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The niche guy writing

greenroommate profile image Haris Secic Updated on ・3 min read

Intro

I worked with Spring + Java for a while but I changed a lot of jobs in 6 years of development and I was always treated more like "Jack of all trades master of none". Not that it's not true as I worked with Java, C#, ColdFusion, PHP, NodeJS + fronted stuff like AngularJS, vanilla JS, React, and if that's not enough had some experience setting up dev servers with Debian, Apache, mail server... Enough of naming stuff! I heard about Groovy but never had time to learn yet another thing I'm not going to be good at. So in 2017 when I got back on track with JVM and started working again with Java I had discussions with work colleagues and watch webinars, read articles about JVM stuff. Heard and liked a lot of thing about Scala and Kotlin but thought Kotlin was mainly hype and it's going to be best used on Android.

A bit more

After a while got a job interview for Java developer but they told me they're switching to Kotlin on new APIs. Even though I never really cared about better C# for JVM :D, I wanted to learn something which is going to be in use and stick with it. Scala was a bit too hard and too niche and you had to know FP + OOP good and be really smart to get into projects/companies that use it as it was mainly used on high scale projects or big data processing. So I took a job in .NET Core and boy was I disappointed with the framework comming from Spring background. In spare time I played with Micronaut and I think it's amazing. Now knowing about Grails and GORM I thought why not build more APIs with Groovy since it's easier and faster to write in than Java, and why do we even need Kotlin except to replace Java since too many people hate it?

The rhetoric questions

Couple of days ago I saw Groovy being #20th on the TIOBE index and Kotlin #35. Today, 11.04.2019 (04.11 in US :D) it's still the same. So I started wondering about Groovy. Is it gaining popularity because of Micronaut as most examples are combination Java + Groovy where Groovy is mainly used with spock examples for testing? Is Kotlin getting pushed by it or is it loosing battle in mobile world were we can expect Flutter, Dart, Xamarin to replace it?

Now Scala is not for replacing Java as it's not so compatible with existing frameworks for Java and it requires a lot of tuning to use it like that. Instead it has it's own purpose and frameworks. Groovy is like easy language for JVM. It has less strict rules than Java and frameworks like GORM do a lot of nice stuff so you have to type less.

On the other hand there's GraalVM. It allows devs to write a lot of stuff in different languages and connect them easily - at least that's what their aiming for. So what will be the effect on JVM?

Outro

Just wanted to get some opinions. Please to inform me about my poor writing skills as this is my first blog post so I can update this poem.

Discussion (2)

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jorgecc profile image
Jorge Castro • Edited

IMHO, Groovy and Kotlin are only syntax sugar, they are better than Java but not for a long margin. However, usually, we are hired for Java, not for Groovy or Kotlin. And Java is not so bad after all.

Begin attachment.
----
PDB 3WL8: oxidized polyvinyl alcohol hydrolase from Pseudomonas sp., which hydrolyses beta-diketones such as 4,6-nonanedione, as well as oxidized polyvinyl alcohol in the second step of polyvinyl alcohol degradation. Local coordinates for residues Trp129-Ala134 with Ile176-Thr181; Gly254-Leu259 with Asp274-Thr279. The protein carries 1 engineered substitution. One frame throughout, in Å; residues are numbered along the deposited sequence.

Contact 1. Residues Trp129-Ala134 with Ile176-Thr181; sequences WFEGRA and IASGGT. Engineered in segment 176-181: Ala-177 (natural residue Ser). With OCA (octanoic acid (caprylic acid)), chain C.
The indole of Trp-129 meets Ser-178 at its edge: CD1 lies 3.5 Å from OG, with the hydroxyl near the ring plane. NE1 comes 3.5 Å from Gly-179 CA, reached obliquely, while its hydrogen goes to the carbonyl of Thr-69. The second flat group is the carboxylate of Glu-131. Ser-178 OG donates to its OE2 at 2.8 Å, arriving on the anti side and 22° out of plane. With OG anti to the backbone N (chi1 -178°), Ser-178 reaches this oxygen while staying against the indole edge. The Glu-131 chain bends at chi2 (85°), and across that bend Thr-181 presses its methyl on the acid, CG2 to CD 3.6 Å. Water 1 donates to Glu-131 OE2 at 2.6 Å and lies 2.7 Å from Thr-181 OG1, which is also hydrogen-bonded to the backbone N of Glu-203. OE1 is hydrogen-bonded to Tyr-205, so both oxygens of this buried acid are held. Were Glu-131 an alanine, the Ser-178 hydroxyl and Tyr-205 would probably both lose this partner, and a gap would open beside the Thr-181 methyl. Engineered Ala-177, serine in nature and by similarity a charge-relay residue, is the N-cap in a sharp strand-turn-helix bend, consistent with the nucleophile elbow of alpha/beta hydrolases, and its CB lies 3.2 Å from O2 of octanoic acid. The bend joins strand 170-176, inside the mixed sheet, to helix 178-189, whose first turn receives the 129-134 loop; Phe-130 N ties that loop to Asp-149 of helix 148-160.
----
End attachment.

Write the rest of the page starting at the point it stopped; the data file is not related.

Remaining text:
For example, people complain about EJB are evil and they are hard to program.

It is ejb:


@Stateless
public class MyEJB {
   // my code...
}

And nothing more. How is it difficulty?. It was hard (pre-Java 6), but now it is trivial to write an EJB.

Anyways, right now everything is Spring (Boot).


@Service
public class MyService {
   // my code...
}

And it is also trivial.

What I don't like of Java are the setter and getters but it is a small detail.

IMHO, Java is not hard because the language but the whole Java World is quite messy. For example, the Application Server, the artifacts, they deploy and so on.

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greenroommate profile image
Haris Secic Author • Edited

I agree.

Personally I love annotations for a lot of stuff. Currently I work as .NET Core and there you need to write something like services.AddScoped() which makes no sense as they have [Controller] annotation. Why not give [Service(scope)]. Also I love that Spring is mainly Singleton style for most stuff at least on projects I worked for like Controllers, Services, Repository. In .NET Core you need to realy think hard before using singleton as most are scoped which in spring is Request scope if I remember correctly. Also forget about @Repository and implements JpaRepository because in C# you have DbContext and try to get your head around it first week you switch from Spring. But all of this is about framework. As a language I do miss some stuff in it.

I love checked exceptions as they make me feel safer and less testing is required but I do miss ?. and ?? from C# in Java. I also miss something like initializing object and filling stuff like in C# new Stuff { a = "", b = 5...} forgot what this is called. When it comes to LINQ I like streams better. I do however still miss anonymous type while using streams. In LINQ C# you can do list.Select(x => new { Att = "", Att2 = 1}) while in java 11 it's still not that simple.

However I like Java and hope to see it get more features/syntactic sugar, but on projects that don't require too much performance why would I not now skip some stuff and use Groovy since it's faster to work with. For example you need quick small API for just simple CRUD and need to use JVM for some reason. Especially with Micronaut out, I'm more excited about it than any other thing recently.